In order to inspire myself, and perhaps you, dear reader, I've been trawling around trying to find vintage advice on wardrobe planning.  This brief article from 1948 has some good tips for starters: 


Winter Clothes: Hints on Planning a Wardrobe
by "Karara"

"Planning a winter wardrobe is no easy task for anyone and especially difficult when the choice of garment is restricted by a small budget.  The following suggestions may prove useful in helping to select a wardrobe that will serve its owner throughout the season.

Firstly, take stock carefully of all garments owned at present.  Sort them in orders of smartness, usefulness and colour.  If most of the will harmonise with one basic colour, such as brown or navy, it shows sensible buying in the past and provides a good start for the coming winter.  Accessories are often the most expensive items in a budget and also the most important ones.  After sorting out, discard garments for which there is no further use.  It is a good idea to make a bundle of them and give them to some deserving organisation.

Make a list of the articles you need.  If one of these is a good topcoat, which incidentally is a "must" in all wardrobes, choose one that will tone with most other colours.  A pale fawn coat will look well with nearly every shade, while a cinnamon shade may be allied with most greens, soft blues and browns.  If your accessories are to be navy this winter try to match shoes, bag and gloves as well.  Choose hosiery carefully too, since this is an important point towards achieving a well-groomed look.

Naturally, last season's suits and frocks will not have the "new look" but there is a possibility that they can be altered in various ways to obtain the new silhouette; hemlines can be lengthened, waists tightened, and shoulders rounded.  If they cannot be altered in any way do not worry.  Remember that the majority of women cannot afford to change their wardrobes overnight but must make-do with last year's clothes, whether they be outmoded or not.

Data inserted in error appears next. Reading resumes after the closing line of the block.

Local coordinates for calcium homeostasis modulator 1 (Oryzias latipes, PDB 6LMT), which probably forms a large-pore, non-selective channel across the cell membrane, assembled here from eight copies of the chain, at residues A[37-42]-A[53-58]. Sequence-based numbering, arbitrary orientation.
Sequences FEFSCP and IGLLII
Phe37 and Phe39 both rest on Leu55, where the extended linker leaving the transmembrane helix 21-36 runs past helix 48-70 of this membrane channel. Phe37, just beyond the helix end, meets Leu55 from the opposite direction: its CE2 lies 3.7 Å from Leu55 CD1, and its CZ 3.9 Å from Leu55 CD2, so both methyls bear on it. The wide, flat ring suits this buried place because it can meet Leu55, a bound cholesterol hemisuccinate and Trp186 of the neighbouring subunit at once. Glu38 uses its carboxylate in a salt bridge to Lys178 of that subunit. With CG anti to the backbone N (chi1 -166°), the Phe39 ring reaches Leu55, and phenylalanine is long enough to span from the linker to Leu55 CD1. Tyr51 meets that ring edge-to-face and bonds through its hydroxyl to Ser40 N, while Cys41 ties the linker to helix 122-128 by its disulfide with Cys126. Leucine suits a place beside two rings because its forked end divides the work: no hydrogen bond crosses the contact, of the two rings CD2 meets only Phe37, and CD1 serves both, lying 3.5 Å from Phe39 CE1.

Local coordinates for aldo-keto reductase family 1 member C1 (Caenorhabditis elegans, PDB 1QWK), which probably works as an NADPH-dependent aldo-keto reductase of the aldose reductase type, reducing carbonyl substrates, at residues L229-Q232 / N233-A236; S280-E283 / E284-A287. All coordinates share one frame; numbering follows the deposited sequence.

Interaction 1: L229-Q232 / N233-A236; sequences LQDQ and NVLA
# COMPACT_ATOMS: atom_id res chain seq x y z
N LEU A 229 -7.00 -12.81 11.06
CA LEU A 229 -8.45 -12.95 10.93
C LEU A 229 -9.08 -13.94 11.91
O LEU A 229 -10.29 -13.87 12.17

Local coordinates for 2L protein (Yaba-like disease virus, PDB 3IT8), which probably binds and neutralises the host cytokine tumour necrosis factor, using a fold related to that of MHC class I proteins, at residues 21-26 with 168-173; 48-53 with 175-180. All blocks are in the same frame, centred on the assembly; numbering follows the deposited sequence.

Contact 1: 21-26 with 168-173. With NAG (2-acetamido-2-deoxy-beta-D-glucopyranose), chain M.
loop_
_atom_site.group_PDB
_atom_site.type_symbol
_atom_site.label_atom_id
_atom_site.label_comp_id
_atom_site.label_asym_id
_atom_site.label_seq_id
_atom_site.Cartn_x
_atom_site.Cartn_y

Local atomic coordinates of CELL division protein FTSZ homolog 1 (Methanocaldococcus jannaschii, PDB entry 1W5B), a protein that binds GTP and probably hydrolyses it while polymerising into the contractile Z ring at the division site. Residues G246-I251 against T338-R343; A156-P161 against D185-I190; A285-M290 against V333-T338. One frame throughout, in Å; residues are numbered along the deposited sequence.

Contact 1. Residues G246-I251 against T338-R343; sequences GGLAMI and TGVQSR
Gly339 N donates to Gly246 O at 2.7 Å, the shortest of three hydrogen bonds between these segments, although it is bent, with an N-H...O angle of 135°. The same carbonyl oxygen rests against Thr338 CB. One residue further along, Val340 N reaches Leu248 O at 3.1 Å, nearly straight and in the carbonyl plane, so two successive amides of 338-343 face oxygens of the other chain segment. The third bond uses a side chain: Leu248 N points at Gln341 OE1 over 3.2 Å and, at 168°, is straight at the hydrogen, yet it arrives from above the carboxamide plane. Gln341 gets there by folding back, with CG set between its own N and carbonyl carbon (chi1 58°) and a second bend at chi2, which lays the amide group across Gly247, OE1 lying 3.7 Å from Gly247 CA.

When buying a new suit or winter dress choose deliberately and wisely instead of rushing the first one you see and like.  Make sure it fits and hangs well and have a good look at the quality of the material and the suit finishings.  Having made a selection, look around for matching accessories, remembering that they must match other garments too.  Have as many changes as possible in sweaters and blouses to wear with a suit.  This will supply a certain amount of variety in a person's dress.

Once a wardrobe is as complete as your budget allows, remember to look after it.  A would-be smart appearance is often marred by split seams, creased skirts, or food and drink stains.  Fairly frequent dry cleaning pays dividends with suits and coats, and so does careful washing of woollies and constant cleaning of shoes.  Clothes, like most things, demand time, energy and patience, if a good result is to be assured."

(from The Western Australian, 9 April 1948)

Thursday, 10 March 2011

Chilly


There's a nip in the air here, now we've moved into March and the first days of Autumn. I thought it might be nice to have a look at some clothing for warmer weather, so I am presenting to you Fall Fashions from Life magazine 1947.



The afternoon dress with satin-dotted bodice (on the model sitting down) is my favourite, although I'm pretty sure that lovely bronze colour would look awful on me. It was by Jo Copeland, and cost $165 ($1580 in today's money)


This wool cape by Pauline Trigère uses 6.5 yards of fabric. Doesn't it look marvelously warm and elegant?


1947 was the year that Dior brought out his now-famous New Look, with the nipped-in waist, rounded shoulders and full skirts. However, this was not the only look that was fashionable that year, and Life titled their article "The Newest Styles Give Every Woman's Figure a Chance". The two main looks were The Pinched-Waist Look and The Wrap-Around Look, the latter "especially becoming to a stout figure".






Love the shoes on the far right!
Among some women the New Look was quite unpopular, and protests were even staged, such as the one illustrated above, in Dallas, Texas. It's difficult now to imagine how universal fashions were in those days. If skirts became fuller and longer, you just had to go along with the trend, even if it didn't suit you. To do otherwise would have looked terribly outmoded.
Even hem lengths had fashions. Here are some photos from Fifth Avenue, showing the new longer-length skirts which had just come into fashion. The new fashions were particularly popular among young women.


However, such a drastic change in silhouettes meant that in order to remain fashionable, many women would have to buy a whole new wardrobe, or at least alter their older clothes. Life predicted that "it may take two years of wearing out present wardrobes before the new look becomes familiar on America's many Main Streets".